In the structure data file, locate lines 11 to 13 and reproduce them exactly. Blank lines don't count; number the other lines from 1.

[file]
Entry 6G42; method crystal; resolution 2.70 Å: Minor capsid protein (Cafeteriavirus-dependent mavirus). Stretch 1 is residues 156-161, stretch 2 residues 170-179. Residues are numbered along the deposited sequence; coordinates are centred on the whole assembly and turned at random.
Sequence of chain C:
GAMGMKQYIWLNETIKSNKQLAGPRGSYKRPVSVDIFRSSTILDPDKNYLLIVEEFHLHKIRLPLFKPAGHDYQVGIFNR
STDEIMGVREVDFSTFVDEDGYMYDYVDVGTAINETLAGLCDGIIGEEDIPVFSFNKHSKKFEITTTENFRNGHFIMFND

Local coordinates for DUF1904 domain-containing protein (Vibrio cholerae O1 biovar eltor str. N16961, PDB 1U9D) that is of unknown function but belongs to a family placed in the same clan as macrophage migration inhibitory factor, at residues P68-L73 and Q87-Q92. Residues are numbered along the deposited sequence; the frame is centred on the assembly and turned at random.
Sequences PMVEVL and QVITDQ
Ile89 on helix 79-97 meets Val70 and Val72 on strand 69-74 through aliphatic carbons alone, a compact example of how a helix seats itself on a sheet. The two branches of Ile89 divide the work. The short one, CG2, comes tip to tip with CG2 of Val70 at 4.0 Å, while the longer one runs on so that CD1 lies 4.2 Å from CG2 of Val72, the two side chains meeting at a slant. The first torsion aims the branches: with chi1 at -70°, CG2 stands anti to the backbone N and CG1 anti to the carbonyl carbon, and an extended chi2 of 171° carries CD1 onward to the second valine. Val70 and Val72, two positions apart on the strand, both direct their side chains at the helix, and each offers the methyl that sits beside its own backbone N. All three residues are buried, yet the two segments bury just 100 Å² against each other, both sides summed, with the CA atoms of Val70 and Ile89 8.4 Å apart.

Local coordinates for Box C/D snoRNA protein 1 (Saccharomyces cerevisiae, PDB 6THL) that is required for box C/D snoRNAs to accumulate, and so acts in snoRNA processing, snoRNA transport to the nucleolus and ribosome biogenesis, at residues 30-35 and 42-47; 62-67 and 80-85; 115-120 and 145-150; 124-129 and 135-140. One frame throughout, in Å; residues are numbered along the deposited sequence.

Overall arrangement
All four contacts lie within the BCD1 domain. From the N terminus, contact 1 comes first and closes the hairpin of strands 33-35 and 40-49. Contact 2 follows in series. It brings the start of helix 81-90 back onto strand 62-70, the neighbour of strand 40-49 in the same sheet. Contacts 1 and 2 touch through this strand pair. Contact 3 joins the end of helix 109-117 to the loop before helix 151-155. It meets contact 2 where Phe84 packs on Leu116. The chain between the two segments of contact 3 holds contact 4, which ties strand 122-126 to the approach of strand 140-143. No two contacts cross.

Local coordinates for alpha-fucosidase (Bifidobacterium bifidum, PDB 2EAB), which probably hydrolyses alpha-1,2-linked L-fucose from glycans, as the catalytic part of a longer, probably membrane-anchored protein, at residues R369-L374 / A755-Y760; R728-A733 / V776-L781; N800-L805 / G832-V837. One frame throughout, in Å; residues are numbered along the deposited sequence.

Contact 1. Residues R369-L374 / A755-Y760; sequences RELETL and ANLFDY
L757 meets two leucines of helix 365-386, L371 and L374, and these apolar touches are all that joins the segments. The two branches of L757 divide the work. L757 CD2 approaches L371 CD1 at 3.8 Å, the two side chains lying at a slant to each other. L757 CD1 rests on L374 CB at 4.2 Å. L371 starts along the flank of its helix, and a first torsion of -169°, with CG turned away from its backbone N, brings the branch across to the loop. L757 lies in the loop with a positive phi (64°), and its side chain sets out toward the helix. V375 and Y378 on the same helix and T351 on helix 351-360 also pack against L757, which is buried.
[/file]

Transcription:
Local coordinates for alpha-fucosidase (Bifidobacterium bifidum, PDB 2EAB), which probably hydrolyses alpha-1,2-linked L-fucose from glycans, as the catalytic part of a longer, probably membrane-anchored protein, at residues R369-L374 / A755-Y760; R728-A733 / V776-L781; N800-L805 / G832-V837. One frame throughout, in Å; residues are numbered along the deposited sequence.

Contact 1. Residues R369-L374 / A755-Y760; sequences RELETL and ANLFDY
L757 meets two leucines of helix 365-386, L371 and L374, and these apolar touches are all that joins the segments. The two branches of L757 divide the work. L757 CD2 approaches L371 CD1 at 3.8 Å, the two side chains lying at a slant to each other. L757 CD1 rests on L374 CB at 4.2 Å. L371 starts along the flank of its helix, and a first torsion of -169°, with CG turned away from its backbone N, brings the branch across to the loop. L757 lies in the loop with a positive phi (64°), and its side chain sets out toward the helix. V375 and Y378 on the same helix and T351 on helix 351-360 also pack against L757, which is buried.